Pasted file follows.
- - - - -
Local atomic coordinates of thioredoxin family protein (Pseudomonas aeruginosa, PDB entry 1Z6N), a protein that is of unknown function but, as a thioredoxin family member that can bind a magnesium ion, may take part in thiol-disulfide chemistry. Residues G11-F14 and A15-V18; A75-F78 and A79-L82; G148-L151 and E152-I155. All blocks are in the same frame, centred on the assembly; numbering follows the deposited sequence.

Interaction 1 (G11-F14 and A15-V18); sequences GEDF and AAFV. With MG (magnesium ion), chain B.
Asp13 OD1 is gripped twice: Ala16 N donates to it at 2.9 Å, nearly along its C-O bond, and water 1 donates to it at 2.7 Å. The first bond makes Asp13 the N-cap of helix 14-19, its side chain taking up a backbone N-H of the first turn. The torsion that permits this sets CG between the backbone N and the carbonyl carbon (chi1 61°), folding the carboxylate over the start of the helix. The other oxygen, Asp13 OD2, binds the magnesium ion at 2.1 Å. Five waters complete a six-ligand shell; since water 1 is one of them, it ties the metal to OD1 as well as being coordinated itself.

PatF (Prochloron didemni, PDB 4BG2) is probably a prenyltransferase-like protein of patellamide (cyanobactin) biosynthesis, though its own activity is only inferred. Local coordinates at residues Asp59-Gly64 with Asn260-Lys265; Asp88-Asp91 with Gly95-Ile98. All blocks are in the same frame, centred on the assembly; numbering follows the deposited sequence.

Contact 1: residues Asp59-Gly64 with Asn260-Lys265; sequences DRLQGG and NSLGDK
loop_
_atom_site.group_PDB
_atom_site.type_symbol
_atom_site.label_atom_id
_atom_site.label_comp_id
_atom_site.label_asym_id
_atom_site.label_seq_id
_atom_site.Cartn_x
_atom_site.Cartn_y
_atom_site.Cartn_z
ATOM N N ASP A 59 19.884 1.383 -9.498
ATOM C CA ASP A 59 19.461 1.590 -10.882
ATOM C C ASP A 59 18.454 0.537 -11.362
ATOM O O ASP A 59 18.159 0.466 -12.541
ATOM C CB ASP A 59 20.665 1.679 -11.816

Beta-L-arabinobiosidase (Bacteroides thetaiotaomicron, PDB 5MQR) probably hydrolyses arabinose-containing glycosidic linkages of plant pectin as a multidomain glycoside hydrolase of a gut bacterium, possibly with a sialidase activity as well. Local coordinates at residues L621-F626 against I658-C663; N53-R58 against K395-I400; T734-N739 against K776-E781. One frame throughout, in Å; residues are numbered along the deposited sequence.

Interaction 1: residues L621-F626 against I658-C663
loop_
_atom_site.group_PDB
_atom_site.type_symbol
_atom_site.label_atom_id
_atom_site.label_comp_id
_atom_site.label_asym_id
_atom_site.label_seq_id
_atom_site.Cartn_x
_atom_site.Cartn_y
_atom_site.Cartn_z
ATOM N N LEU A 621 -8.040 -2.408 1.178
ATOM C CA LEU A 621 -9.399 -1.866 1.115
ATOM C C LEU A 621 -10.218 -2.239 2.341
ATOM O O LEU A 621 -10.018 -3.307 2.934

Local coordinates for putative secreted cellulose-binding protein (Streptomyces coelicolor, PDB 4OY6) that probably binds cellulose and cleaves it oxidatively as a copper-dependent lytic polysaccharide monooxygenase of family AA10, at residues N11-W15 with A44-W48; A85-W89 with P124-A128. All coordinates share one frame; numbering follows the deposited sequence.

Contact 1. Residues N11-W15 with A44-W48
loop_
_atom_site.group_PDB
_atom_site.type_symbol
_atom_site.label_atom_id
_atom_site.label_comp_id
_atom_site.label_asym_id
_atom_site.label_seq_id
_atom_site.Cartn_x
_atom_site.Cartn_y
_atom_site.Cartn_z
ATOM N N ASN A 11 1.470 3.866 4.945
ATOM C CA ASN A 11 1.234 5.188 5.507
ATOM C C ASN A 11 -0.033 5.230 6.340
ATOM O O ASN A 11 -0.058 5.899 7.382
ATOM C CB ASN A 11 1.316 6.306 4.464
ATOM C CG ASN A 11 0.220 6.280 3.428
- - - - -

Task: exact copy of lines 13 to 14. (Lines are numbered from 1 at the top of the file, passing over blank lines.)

_atom_site.Cartn_x
_atom_site.Cartn_y